She owns two houses in northwest Phoenix. Her mother lives in one, but over the Christmas holidays, her mother was staying with a relative in Kansas. When Diehl would stop in to pick up the mail and check her mother's residence, she kept getting the eerie feeling that things had been moved. She figured it was her imagination.
That is, until the day after Christmas, when she found the house ransacked.
"I walked in and the back door was wide open and stuff was all over," she says. "I went to the garage and my van was gone."
The thief or thieves not only stole Diehl's 1989 Ford Aerostar van, they found the vehicle's title in a box of papers.
The stolen van has been located. But apparently, Rosemary Diehl won't get it back.
The thieves sold the car to a Michigan man named Larry Sternberg, who bought it in good faith from a woman who had a notarized title. Sternberg took that title to the Arizona Motor Vehicle Division, which reissued the title in his name.
Because Sternberg holds a clear title to the vehicle, the law--at least as interpreted by Diehl's insurance company--says that it belongs to him. Diehl must settle for a cash payment from the insurance company.
The thieves, so far, are running free.
On several occasions in December, Diehl, 59, was not the only person checking on her mother's house. The intruders apparently had stayed in the home at night.
They stole several guns, jewelry, sterling silverware, a camcorder, a VCR, a cordless phone, a compressor, a vacuum cleaner, a power saw and other tools, and her mother's collection of 20 porcelain dolls. They even stole the water meter.
The intruders also found her mother's checkbook and cleaned out the checking account. And because they found Diehl's credit-card statements from the mail, they were able to run up about $2,000 in charges.
As the law requires, the van's vehicle identification number was entered into the NCIC, the criminal database maintained by the FBI.
On December 22, four days before Diehl even discovered the thefts, thieves had taken out a classified ad in the Arizona Republic to sell the van. They asked for $6,850 and described it as "like new. Must sell now! Sacrifice." They left a phone number and ran the ad until December 29. To add insult to injury, they had the bill for the ad sent to Diehl.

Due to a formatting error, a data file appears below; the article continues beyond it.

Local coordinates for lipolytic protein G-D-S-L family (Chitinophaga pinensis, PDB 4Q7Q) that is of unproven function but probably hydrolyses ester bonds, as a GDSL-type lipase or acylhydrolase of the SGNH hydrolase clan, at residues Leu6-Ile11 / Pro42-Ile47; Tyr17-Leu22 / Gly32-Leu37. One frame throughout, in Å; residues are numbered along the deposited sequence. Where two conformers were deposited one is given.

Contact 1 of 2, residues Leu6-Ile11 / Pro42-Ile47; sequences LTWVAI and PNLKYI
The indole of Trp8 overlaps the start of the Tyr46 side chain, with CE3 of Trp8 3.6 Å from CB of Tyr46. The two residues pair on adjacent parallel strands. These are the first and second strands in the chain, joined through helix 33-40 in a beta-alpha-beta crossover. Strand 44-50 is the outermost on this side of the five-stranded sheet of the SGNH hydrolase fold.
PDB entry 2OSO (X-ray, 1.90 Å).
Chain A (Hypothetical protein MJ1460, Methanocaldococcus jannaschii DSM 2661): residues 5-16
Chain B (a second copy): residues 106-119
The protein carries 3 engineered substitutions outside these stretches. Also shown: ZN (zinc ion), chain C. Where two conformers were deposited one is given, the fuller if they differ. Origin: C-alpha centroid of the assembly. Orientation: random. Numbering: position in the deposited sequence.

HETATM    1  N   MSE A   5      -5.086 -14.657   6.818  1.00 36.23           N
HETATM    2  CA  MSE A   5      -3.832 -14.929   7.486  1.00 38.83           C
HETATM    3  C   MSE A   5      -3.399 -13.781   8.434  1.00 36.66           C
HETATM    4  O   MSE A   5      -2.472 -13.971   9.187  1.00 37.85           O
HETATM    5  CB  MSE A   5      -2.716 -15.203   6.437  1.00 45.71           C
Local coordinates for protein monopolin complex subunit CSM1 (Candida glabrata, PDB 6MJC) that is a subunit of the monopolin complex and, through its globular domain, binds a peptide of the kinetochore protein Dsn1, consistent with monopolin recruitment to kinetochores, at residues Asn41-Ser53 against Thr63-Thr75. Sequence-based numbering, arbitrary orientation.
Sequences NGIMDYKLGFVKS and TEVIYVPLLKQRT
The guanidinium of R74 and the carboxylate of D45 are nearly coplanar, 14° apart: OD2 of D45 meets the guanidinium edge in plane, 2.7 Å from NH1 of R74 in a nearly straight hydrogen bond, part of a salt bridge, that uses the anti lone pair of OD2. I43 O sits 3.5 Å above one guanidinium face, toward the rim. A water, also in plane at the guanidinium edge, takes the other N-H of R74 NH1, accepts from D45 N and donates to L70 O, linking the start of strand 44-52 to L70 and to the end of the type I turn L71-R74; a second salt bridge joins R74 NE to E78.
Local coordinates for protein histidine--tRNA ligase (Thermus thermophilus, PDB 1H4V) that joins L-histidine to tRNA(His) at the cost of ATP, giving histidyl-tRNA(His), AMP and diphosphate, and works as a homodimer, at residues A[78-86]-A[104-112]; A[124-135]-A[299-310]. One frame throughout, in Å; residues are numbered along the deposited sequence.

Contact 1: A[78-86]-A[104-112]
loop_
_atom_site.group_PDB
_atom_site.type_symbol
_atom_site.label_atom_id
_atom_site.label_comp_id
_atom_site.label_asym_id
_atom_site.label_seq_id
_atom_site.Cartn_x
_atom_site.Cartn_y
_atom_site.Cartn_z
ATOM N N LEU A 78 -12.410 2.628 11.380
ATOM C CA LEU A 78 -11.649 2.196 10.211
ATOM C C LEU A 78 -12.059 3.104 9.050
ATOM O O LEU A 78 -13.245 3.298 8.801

Larry Sternberg was looking for a vehicle that his snowbird parents could use, and that he could use himself when he was staying at his second home in the East Valley.
"The people who sold it must have known [the owners]," Sternberg says, because they seemed to know a lot about them.
"The police asked me if I knew a woman who had no teeth, who was big busted and had blond hair," says Diehl. "She and a man said that she was the [van owner's] granddaughter and that she had my power of attorney."
Sternberg met the purported granddaughter at a Smitty's parking lot three times as he haggled the price down to $6,000. Then he took a notarized title to the Motor Vehicle Division and got a new title.
"The notary notarized it without my signature and the MVD let it go through," Diehl says.
Meanwhile, insurance fraud investigators set out to find the stolen car. When they ran the vehicle identification number through MVD's database, they traced it to Sternberg.
Diehl assumed she'd get the van back.
Not so. But no one seems to be able to figure out exactly who made that decision.
Diehl's insurer, Country Companies, determined that since Sternberg had bought the van in good faith and held a clear title, he was entitled to it under an Arizona law designed to protect pawnshop owners who inadvertently buy stolen material.
Whether that reasoning would stand up in court is another question. But the insurance company reluctantly offered to pay Diehl $7,800 for the loss of the van.
"We've offered to pay her and get her taken care of," says Ashley Ford, an adjuster for Diehl's insurer, "but she wants her vehicle back, and I can't blame her."
Kenneth Hamilton, investigative supervisor at MVD, says his agency does not routinely check vehicle identification numbers to see if a car is stolen unless someone is registering an auto from out of state.
Hamilton has since put a "stop" on the van, so that it cannot be reregistered.
"It freezes any further transactions on the database concerning that vehicle," he says.
In the meantime, Sternberg owns the van, even though he may not be able to renew his registration unless the stop is lifted or he registers it out of state.
He intends to keep the car and feels he is entitled to it.
"Don't punish me," Sternberg says.
"No, I'm the victim," Diehl protests. "It was stolen from me."
Despite the phone number published in the Republic and Sternberg's detailed description of the people who sold him the van, Phoenix police still have not made any arrests in the case. Attempts to get a comment from police were unsuccessful.
And Rosemary Diehl is left with her own questions.
"Can anyone answer me why this town is so stupid?" she asks.